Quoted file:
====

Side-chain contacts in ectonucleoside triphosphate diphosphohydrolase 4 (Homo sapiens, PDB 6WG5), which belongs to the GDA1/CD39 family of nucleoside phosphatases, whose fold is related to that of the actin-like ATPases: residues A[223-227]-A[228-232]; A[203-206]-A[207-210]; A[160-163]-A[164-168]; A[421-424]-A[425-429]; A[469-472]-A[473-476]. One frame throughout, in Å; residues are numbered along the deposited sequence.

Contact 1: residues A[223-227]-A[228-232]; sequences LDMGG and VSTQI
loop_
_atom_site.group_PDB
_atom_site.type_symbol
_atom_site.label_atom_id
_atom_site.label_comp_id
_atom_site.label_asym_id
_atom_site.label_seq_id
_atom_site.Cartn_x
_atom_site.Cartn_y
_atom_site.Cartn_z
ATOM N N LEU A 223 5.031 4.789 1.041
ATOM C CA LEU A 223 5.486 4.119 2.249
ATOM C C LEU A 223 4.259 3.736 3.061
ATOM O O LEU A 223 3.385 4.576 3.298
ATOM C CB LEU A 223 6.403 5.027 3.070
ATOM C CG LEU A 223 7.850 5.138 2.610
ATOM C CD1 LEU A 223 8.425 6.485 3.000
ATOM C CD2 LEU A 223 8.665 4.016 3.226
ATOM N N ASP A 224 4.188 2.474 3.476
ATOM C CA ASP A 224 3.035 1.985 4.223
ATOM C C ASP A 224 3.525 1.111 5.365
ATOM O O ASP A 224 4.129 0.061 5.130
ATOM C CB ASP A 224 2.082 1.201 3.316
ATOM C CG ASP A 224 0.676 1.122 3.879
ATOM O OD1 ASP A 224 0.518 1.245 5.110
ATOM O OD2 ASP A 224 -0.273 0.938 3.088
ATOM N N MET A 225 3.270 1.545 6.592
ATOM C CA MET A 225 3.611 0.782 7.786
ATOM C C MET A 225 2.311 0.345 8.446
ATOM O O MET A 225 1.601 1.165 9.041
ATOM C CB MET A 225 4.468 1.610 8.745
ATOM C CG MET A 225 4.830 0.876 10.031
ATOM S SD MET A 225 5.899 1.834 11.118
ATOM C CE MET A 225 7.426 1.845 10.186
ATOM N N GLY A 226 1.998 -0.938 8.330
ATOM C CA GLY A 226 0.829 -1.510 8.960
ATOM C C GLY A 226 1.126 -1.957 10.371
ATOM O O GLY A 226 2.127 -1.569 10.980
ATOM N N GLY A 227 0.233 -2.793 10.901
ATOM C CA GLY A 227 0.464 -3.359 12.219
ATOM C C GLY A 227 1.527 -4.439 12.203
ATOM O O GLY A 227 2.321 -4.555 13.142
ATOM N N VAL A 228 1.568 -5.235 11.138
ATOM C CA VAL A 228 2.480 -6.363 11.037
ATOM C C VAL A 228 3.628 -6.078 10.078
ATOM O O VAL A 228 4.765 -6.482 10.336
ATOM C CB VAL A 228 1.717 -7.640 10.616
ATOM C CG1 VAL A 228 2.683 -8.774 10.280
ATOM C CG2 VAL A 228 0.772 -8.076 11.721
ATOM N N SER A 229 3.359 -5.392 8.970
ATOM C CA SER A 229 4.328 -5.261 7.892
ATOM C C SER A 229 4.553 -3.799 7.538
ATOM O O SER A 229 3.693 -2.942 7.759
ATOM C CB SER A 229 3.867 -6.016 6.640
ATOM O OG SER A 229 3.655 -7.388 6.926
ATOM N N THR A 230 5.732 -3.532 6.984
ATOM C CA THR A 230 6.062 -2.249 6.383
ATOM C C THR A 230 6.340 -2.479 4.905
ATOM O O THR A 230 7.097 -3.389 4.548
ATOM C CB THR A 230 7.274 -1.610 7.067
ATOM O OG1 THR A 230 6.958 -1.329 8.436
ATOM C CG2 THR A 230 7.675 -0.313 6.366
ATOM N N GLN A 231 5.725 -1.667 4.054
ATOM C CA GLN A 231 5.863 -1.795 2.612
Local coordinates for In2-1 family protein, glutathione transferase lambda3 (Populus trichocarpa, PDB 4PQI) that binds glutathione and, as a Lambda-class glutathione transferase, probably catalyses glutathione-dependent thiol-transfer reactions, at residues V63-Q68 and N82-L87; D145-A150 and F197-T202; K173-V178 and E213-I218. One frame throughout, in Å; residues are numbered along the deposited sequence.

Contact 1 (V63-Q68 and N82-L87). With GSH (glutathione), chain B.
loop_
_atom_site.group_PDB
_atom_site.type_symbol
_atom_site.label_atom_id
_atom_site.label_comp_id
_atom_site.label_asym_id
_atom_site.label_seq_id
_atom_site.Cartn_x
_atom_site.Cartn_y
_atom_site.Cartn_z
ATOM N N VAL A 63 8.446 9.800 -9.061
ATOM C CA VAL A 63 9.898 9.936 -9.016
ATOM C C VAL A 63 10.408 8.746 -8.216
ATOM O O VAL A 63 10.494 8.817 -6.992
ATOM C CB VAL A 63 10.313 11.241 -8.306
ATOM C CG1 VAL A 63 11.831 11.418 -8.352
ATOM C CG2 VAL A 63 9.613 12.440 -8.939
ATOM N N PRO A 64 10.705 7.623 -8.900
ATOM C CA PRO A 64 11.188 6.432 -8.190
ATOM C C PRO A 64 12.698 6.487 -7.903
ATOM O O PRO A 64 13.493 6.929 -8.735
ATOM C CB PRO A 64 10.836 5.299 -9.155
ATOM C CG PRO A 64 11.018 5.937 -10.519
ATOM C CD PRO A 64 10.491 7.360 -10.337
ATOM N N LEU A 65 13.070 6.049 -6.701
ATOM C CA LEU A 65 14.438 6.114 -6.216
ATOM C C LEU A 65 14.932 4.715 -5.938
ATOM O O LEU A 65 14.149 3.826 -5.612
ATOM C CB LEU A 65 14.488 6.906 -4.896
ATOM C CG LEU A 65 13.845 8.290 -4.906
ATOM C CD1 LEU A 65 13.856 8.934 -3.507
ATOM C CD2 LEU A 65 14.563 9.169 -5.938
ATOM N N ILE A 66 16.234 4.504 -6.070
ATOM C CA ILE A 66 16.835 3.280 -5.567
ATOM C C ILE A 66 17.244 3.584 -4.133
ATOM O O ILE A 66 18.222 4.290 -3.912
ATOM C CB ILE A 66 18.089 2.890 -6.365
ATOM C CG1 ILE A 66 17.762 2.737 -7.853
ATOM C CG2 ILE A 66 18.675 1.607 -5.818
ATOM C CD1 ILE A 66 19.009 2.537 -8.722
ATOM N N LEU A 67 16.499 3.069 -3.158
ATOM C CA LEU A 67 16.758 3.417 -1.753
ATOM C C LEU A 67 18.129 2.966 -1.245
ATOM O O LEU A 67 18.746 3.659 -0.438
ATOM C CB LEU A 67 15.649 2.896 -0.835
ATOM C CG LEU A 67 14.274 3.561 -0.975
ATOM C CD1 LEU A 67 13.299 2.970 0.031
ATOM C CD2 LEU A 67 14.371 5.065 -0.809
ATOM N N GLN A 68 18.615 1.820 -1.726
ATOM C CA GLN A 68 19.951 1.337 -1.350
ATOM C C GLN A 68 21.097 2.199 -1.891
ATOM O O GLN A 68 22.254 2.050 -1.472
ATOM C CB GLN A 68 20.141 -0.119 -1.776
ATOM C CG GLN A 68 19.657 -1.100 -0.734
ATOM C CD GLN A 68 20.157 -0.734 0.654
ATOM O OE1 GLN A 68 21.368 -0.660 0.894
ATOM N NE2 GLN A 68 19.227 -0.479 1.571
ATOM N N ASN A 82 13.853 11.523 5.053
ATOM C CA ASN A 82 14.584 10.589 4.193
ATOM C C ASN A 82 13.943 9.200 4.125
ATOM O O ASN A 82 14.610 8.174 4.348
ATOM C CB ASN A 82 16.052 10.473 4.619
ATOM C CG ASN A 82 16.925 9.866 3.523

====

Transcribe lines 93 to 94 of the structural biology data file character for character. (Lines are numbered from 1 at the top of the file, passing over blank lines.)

ATOM N N LEU A 65 13.070 6.049 -6.701
ATOM C CA LEU A 65 14.438 6.114 -6.216